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Farnborough 2018: Raytheon focuses in on cyber

9th July 2018 - 12:00 GMT | by Gerrard Cowan in Belfast


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Cyber will be a major focus for Raytheon at the Farnborough International Airshow, with the company set to provide overviews of its cyber hardening systems for military aircraft. 

Raytheon provides cyber resiliency for a wide range of both rotary and fixed-wing platforms, including the V-22 Osprey, the HH-60 Pave Hawk, the CH-53 Sea Stallion, the F-16 Fighting Falcon and the A-10 Thunderbolt II. It also works on unmanned aerial vehicles, providing cyber-security support to the control stations of the RQ-4 Global Hawk and the B and C variants of the MQ-8 Fire Scout. 

‘Many of these platforms were fielded before cyber was really a concern,’ said Todd Probert, VP mission support and modernisation at Raytheon Intelligence, Information and Services (IIS).

The IIS business conducts a range of cyber-focused activities on both the offensive and defensive sides, Probert said. It aims to bring all of this to bear in hardening aviation platforms, approaching the work ‘with an attacker’s mindset’. 

The ISS business conducts vulnerability assessments, looking ‘comprehensively at that platform in terms of what cyber threat vectors might be there,' Probert said.

Raytheon is planning a number of cyber resiliency overviews, briefings and discussions at Farnborough, ‘largely talking about how we do a vulnerability assessment’, which Probert says involves looking ‘at the various ways that an attacker could get in’. 

The company will have a cyber dome at the show, displaying in 360° and in 3D its cyber capabilities, including cyber resiliency, cyber operations centres, an anatomy of a hack, insider threat solutions and cyber training.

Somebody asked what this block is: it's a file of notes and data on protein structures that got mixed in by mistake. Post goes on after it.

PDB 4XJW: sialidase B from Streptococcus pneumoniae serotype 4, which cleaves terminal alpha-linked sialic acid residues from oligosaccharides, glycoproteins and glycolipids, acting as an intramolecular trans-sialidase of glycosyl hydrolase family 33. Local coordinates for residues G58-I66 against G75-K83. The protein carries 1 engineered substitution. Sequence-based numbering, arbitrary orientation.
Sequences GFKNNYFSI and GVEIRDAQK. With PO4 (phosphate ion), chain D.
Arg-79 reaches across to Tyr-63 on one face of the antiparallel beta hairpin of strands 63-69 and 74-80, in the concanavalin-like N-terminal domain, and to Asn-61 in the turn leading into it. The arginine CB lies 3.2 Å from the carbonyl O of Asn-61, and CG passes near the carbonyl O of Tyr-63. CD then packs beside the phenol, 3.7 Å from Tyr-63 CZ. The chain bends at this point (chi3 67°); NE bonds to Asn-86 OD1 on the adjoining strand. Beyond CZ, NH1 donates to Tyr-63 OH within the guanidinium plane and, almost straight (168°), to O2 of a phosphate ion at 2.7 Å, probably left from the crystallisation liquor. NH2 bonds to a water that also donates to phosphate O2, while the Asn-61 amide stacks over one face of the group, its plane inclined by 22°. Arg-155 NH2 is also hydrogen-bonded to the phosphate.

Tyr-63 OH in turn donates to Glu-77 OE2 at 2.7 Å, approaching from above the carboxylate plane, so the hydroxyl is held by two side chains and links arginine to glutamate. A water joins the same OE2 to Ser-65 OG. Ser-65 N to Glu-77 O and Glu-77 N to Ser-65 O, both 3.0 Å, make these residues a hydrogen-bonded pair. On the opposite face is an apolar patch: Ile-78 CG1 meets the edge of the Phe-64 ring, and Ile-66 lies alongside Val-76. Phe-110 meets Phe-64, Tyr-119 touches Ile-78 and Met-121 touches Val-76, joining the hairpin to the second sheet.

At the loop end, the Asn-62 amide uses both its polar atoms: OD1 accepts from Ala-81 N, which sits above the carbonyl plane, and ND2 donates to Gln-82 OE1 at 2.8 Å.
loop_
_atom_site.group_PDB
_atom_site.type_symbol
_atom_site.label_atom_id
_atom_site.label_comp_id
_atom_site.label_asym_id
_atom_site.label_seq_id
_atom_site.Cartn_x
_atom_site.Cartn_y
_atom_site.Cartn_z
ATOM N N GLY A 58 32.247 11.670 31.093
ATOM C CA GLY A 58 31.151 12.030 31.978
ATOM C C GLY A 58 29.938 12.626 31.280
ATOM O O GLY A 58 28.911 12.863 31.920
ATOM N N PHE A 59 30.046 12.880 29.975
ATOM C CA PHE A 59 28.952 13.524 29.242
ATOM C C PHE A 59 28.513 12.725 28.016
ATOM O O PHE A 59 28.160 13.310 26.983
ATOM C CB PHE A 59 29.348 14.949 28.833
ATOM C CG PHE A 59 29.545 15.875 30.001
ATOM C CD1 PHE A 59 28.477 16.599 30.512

A military aircraft is likely safest from cyber concerns when it is in flight, Probert said, with ‘probably a small handful of nation state actors’ that could effect a cyber attack at that stage. 

However, there are a whole host of other ‘touch points’ that could bring a cyber challenge, such as when an aircraft is in maintenance mode. Every weapon system brings a new computer that represents a cyber vulnerability, he said, as does the whole gamut of other onboard equipment, such as helmet-mounted displays. , 

The supply chain and the sustainment network also merit attention, he added. 

Raytheon’s vulnerability assessment looks at ‘all of those various touchpoints on the platform [to] understand the risk level … down to the hardware and certainly how the software was put in place’. 

The company then develops a remediation approach to address these problems, he said; this could be ‘as varied as the threats themselves’, ranging from a focus on hardware and software products to coding.

Cyber has rapidly grown as a focus for Raytheon more broadly, and specifically at airshows like Farnborough, Probert said. 

‘Cyber has fast become part of the way we maintain our weapon systems and our airplanes,’ he said, also highlighting the civil dimension. ‘It’s something that we have to build [into] how we maintain and sustain our platforms, or we’re not doing our jobs.’

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